A suspected fuel leak will most likely manifest itself as an increasing difference in fuel quantity that cannot be explained by normal differences in fuel flows between engines. It can also be identified by fuel smell in the cabin, abnormally high fuel flow or fuel flow out of range indications on one of the engines, lateral trim changes, and/or an increasing difference between the FMS-calculated fuel quantity and the quantity indicated on the fuel gauge.
CAUTION: DO NOT PERFORM THIS PROCEDURE ON THE BASIS OF ERRATIC FUEL GAUGE INDICATIONS ONLY OR DURING ASYMMETRIC TRIM REQUIREMENTS FELT DURING ACCELERATING PHASES OF FLIGHT SUCH AS INITIAL CLIMB OR NOSE HIGH OR NOSE LOW PITCH ATTITUDES.
As the crew of Air Transat Flight 236 discovered, cross flowing a leak downstream of the tank can easily send that fuel off the airplane where it does you no good.
Monitor fuel tank quantities and lateral trim requirements. Identify leak by observing one wing fuel tank quantity decreasing faster than the other, and/or slowly increasing lateral trim force.
NOTE: Set power to Maximum Continuous Thrust (MCT). Refer to the G450 Operating Manual, Section 11-05-00: Engine Out Drift Down, or G450 Quick Reference Handbook, Section EB, for Engine Out Drift Down charts. For ETOPS data, see drift down speeds from the ETOPS manual.
I'm not sure why MCT is specified, it seems to be "as required" may be more advisable.
CAUTION: DO NOT START THE APU UNLESS IT IS NECESSARY FOR CONTINUED SAFE FLIGHT AND LANDING.
NOTE: The flight crew shall agree on the correct (affected) FUEL CONTROL prior to placing it in the OFF position.
WARNING: DO NOT RESTART FAILED ENGINE AS A HIGH PROBABILITY OF ENGINE FIRE EXISTS.
See Section 01-03-80, Fuel Load Balancing.
If there continues to be and unexplained decrease of fuel from the affected side, proceed to Step 18.
See Section 04-08-30, One (1) Engine Inoperative Landing Procedure.
NOTE: Use of autothrottle during single engine approaches is prohibited.
The flight crew must now evaluate the fuel loss rate and distance to nearest suitable landing airfield. Consideration should be given but is not limited to the following: two-engine versus single-engine climb to altitude in order to achieve greater range, maximum transfer of fuel to good tank versus lateral controllability, and affected side engine failure due to fuel starvation.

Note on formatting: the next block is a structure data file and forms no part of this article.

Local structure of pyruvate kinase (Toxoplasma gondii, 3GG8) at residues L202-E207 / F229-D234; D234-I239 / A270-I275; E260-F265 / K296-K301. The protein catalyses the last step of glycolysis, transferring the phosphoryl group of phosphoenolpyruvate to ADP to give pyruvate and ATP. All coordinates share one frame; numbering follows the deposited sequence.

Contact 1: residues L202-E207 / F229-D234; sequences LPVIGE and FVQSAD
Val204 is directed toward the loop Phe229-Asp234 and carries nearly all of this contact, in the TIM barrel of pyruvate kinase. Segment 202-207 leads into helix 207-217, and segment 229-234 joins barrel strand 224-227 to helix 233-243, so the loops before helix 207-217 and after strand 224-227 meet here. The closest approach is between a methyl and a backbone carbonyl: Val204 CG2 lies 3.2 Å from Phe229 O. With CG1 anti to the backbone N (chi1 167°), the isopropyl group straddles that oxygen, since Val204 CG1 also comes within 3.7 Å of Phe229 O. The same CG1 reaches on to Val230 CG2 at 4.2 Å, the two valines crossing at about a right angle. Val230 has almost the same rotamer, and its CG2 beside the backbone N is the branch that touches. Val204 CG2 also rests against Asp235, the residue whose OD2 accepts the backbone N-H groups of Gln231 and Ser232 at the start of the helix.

NOTE: Up to 4,000 lbs. of fuel imbalance between tanks has been safely demonstrated in flight under abnormal conditions. For approach and landing with abnormal fuel imbalance and an engine shut down, be prepared to use full rudder and aileron as necessary.
WARNING: IF INTERTANK VALVE IS USED FOR MAXIMUM FUEL TRANSFER RATES, ENSURE PROPER SIDESLIP IS MAINTAINED TO PREVENT FUEL FROM FLOWING BACK INTO LEAKING TANK. APPLY RUDDER TRIM IN THE DIRECTION OF LEAKING TANK.
CAUTION: IF IT BECOMES APPARENT THAT PRIOR TO LANDING ENGINE ON LEAKING SIDE WILL FAIL DUE TO FUEL STARVATION, SHUTDOWN ENGINE. SEE 04-08-10, ENGINE SHUTDOWN IN FLIGHT. OBSERVE AFM MAXIMUM FUEL IMBALANCE LIMITS PRIOR TO LANDING.
See Section 04-08-30, One (1) Engine Inoperative Landing Procedure, if required.
WARNING: DO NOT USE THRUST REVERSERS ON LANDING.
WARNING: DO NOT START APU AFTER LANDING
Gulfstream G450 Airplane Flight Manual, Revision 35, April 18, 2013
Portugal Accident Investigation Final Report, All Engines-out Landing Due to Fuel Exhaustion, Air Transat, Airbus A330-243 marks C-GITS, Lajes, Azores, Portugal, 24 August 2001